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What Is It???


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13 replies to this topic

#1 malawiman85

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Posted 10 February 2018 - 07:04 PM

Hey all,

What's this little guy? Found it in freshwater of Mòore River..... looks suspiciously like a salmontail :-/
Attached File  20180210_180854.jpg   54.24KB   12 downloads

Edited by malawiman85, 10 February 2018 - 07:08 PM.


#2 pseudechisbutleri

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Posted 10 February 2018 - 07:05 PM

The pic isn't attached



#3 malawiman85

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Posted 10 February 2018 - 07:08 PM

Sorry, new phone

#4 pseudechisbutleri

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Posted 10 February 2018 - 08:33 PM

Alright, I can see it now, thanks.

 

It's not a freshwater species (there are no native fork-tailed catfish in the area), more likely an estuarine or marine species that's just strayed too far inland.

 

As for the species, I am unsure, I'm sure others will chime in. I've looked on FOA and none of the species even occur around Moore River, unless you've caught a vagrant from the north.

 

Whatever happened to the catfish?



#5 malawiman85

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Posted 10 February 2018 - 09:33 PM

Yeah i know there are no endemic freshwater fork/salmontails here in the south west... the question really is: Is this a marine critter that took a wrong turn (i dont think so because it was an inch long and in water that tasted full fresh).
So that gets me thinking about translocated salmontails

#6 pseudechisbutleri

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Posted 10 February 2018 - 09:58 PM

If it is a marine species, then maybe an egg drifted south. But yeh, a translocated salmontail is a possibility, or maybe even an unwanted aquarium subject thrown out by an irresponsible aquarist. Can't find any articles on Fisheries website though, so it's possible that another party translocated it. it looks a lot like a small salmontail too.



#7 ice

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Posted 12 February 2018 - 09:39 AM

Was it dead or alive in that photo? Do you have any more photos also?

 

Doesn't appear to be a salmon tail as its missing the second dorsal/adipose fin, the face also appears to be too short and the barbels are all wrong. Cant see the nasal cavities either?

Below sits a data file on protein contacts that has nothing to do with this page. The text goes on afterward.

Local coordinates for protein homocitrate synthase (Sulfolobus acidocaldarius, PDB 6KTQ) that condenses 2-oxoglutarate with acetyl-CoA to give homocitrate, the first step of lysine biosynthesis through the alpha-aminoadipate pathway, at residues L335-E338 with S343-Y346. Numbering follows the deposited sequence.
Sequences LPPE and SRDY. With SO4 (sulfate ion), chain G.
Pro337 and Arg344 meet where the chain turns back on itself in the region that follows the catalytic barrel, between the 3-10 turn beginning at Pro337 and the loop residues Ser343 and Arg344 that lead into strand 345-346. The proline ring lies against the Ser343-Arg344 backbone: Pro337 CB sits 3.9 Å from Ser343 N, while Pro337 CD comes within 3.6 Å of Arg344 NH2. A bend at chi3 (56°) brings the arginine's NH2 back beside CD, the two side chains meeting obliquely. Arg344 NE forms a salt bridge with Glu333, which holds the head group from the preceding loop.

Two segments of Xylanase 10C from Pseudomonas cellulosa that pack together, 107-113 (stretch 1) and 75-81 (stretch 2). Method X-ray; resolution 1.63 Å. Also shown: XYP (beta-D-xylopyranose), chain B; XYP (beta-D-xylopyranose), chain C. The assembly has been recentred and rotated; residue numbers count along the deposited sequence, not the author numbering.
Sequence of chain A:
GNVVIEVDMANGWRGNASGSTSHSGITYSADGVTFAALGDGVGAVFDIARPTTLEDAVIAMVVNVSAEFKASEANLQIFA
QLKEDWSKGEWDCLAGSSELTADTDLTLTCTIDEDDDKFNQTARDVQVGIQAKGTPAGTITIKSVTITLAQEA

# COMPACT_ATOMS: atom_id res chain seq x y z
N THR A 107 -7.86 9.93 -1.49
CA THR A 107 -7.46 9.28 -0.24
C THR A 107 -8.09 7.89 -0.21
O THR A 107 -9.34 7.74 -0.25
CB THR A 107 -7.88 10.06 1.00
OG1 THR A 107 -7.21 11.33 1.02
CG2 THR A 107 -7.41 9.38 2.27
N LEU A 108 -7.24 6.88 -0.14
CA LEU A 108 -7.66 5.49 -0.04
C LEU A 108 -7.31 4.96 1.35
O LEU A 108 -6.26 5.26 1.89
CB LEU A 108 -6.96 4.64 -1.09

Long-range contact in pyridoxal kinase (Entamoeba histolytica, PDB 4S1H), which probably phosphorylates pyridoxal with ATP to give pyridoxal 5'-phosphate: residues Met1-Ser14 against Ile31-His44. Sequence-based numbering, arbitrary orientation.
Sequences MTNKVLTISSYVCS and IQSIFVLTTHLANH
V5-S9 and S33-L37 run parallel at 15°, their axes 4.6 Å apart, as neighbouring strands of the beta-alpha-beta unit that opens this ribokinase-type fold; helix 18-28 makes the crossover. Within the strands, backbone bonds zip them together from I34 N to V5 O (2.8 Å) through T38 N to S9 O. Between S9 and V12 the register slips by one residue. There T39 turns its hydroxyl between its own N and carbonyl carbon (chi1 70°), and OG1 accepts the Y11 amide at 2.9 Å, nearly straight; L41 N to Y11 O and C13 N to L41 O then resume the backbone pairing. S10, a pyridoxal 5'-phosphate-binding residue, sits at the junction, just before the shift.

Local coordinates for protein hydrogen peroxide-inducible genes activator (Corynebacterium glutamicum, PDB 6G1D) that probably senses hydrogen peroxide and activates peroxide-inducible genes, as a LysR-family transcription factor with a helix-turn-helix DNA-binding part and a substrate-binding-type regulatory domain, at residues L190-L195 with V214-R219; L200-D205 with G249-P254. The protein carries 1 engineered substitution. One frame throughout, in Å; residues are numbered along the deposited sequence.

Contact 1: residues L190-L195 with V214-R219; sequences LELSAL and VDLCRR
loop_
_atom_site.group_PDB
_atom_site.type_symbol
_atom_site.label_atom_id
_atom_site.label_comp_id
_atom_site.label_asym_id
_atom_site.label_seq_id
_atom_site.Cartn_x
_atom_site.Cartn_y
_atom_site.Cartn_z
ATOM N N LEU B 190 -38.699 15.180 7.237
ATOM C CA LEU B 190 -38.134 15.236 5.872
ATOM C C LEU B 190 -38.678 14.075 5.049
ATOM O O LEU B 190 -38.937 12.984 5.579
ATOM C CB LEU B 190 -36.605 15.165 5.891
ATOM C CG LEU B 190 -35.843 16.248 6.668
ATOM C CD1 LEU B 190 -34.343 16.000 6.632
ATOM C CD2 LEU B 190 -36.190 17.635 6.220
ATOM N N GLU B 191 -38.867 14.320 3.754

Certainly an interesting little catfish.


Edited by ice, 12 February 2018 - 09:50 AM.


#8 Ageofaquariums

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Posted 13 February 2018 - 08:48 AM

Arripis truttaceus? Arius thalassinus? Neoarius midgleyi?

Many species are moving south due to climate change currents :)

 

#9 malawiman85

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Posted 13 February 2018 - 01:35 PM

All the Arridae are supposed to be a looooong way north though.... Arius graeffei range is the closest that I know of

 

Was it dead or alive in that photo? Do you have any more photos also?

 

Doesn't appear to be a salmon tail as its missing the second dorsal/adipose fin, the face also appears to be too short and the barbels are all wrong. Cant see the nasal cavities either?

 

Certainly an interesting little catfish.

Dead. 

I agree about the apparent absence of the fin and the face being short... Not sure that the barbels are that conclusive in the pic. The thing is, I've never seen salmon tails of any variety at this size (3cm)  before so don't know what they should look like.



#10 ice

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Posted 13 February 2018 - 02:56 PM

I've seen salmontails at that size and they are a fair bit stockier than the photographed fish, however it may have been ill or even deformed and who knows if the missing fin has rotted off or been eaten by something? Going to be tough to ID short of taking it in to the WA museum for someone to take a proper look. 

Could be worth emailing them the photo?



#11 keleherr

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Posted 14 February 2018 - 12:38 PM

Did you still have it? Happy to have a crack at the ID



#12 malawiman85

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Posted 14 February 2018 - 03:08 PM

Sorry mate, wish i'd kept it or takrn some better pics but i was on my way up to Kalbarri and not really thinking too much about it at the time.
Irrispective of what species it is, its not "supposed" to be there and it has me stumped.

Edited by malawiman85, 14 February 2018 - 03:52 PM.


#13 Mr_docfish

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Posted 14 February 2018 - 09:06 PM

Hard to tell adequately from the pic - but I note the large eye, fork tail and relatively shorty body structure. Plus the fact that Moore River does regularly join with the sea as it flows out...

I suggest it is at least in the family ARIIDAE
Generally marine origin, but will also head into estuaries- if it was carried south by the Leeuwin Current, it could have entered into the moore river looking for warmer waters...
Strange find indeed....

#14 kristof

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Posted 15 February 2018 - 03:26 PM

Might be the rare Dr suess blue fish




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